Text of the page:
Good to see the results of your tests. On the space issue, a fact table can have multiple date columns and at 1 MB per million keys, a large fact table of a hundred million rows and four date keys could save 400MB of space, which I think is pretty cool 🙂

    I think the most impressive thing about using the date datatype is as you point out, that you can perform date calculations without having to join to the date dimension.



  • Hi David,

    an Intriguing post – but i think you have missed an important consideration.

    even if you used integer keys you can still bypass the join to the date dimension. The bypass query could be applied to the other source too… can you update post after testing how well that performs please?

    Select IS.DateColumn From dbo.IntSource IS
    Where IS.IntColumn >= ‘20010101’ and IS.IntColumn < '20110101'

  • Bhavik,

    between is one thing, how about datepart, datediff etc? You cannot use them on ints can you.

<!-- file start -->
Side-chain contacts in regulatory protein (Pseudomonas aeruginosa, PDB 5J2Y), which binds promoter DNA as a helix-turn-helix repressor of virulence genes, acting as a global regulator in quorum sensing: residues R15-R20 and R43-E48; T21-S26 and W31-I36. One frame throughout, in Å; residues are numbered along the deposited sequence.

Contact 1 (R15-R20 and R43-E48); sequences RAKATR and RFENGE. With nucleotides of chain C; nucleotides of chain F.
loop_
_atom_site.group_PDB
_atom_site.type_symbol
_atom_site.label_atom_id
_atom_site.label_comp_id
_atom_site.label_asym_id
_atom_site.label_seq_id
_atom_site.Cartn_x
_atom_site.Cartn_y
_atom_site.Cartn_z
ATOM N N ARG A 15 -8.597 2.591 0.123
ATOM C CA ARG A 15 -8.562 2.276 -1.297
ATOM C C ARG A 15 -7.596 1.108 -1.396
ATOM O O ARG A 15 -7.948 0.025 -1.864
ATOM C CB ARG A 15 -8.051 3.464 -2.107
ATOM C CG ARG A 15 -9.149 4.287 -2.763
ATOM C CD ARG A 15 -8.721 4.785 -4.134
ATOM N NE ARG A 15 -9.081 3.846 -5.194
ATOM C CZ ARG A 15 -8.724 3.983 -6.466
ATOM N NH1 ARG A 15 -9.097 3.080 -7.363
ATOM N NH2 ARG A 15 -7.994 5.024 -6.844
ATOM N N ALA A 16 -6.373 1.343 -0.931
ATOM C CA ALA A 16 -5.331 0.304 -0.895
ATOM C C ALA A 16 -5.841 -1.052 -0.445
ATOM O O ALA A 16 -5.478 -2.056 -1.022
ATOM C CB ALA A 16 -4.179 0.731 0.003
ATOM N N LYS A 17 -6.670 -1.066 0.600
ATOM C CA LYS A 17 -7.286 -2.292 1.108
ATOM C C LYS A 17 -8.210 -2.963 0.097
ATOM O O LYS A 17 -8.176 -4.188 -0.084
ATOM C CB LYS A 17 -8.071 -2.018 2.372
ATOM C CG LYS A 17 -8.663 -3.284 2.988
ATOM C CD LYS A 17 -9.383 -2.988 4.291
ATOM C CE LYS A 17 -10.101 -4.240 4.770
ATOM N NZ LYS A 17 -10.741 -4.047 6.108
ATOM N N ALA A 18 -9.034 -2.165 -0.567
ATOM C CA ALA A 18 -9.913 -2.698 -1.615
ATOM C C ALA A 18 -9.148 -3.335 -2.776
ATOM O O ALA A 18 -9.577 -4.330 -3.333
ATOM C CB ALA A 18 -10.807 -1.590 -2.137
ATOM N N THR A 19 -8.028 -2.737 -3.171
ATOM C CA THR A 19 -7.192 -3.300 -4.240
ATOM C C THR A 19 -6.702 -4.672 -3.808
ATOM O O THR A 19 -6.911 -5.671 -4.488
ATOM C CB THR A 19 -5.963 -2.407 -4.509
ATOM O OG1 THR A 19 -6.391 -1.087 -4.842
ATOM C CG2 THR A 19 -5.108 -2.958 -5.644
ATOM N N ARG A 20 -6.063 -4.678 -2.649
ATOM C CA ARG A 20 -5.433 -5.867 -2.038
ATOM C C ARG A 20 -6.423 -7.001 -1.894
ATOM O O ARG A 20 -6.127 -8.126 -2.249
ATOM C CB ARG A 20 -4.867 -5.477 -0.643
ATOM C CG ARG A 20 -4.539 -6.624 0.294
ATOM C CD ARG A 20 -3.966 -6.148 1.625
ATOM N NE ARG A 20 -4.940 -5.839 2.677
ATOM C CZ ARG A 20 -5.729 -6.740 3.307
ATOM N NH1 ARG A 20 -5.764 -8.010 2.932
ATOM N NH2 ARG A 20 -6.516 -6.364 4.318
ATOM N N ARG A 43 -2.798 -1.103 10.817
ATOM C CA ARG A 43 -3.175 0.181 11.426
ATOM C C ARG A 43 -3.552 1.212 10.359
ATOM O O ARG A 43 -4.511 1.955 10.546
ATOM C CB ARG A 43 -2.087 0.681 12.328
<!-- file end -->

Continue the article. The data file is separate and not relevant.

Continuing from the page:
• Bhavik, I actually tested that but didn’t include it in the post. The performance was slightly less than the Date Datatype (minus) join query above. The actual averages for clustered index was 26ms CPU Time and 672ms elapsed of which I feel that CPU time was the more important stastic.

    I didn’t include that option because it violates the basic objective of the Kimball method. In my opinion, the whole point of dimensional modeling is to make reporting easier with performance being a secondary consideration.

    Isn’t it inconvenient to write all of your queries with as >= 20100101 and < 20110101 rather than referring to them as dates? Also, if you cast the date table integer key value as a Date (or datetime), using a view or simply in your T-SQL queries, you negate the use of your indexes. For those reasons, I didn't post the Integer (without join) data type results.

  • Bhavik

    Agree with both of you wholeheartedly! I was merely interested in the performance scores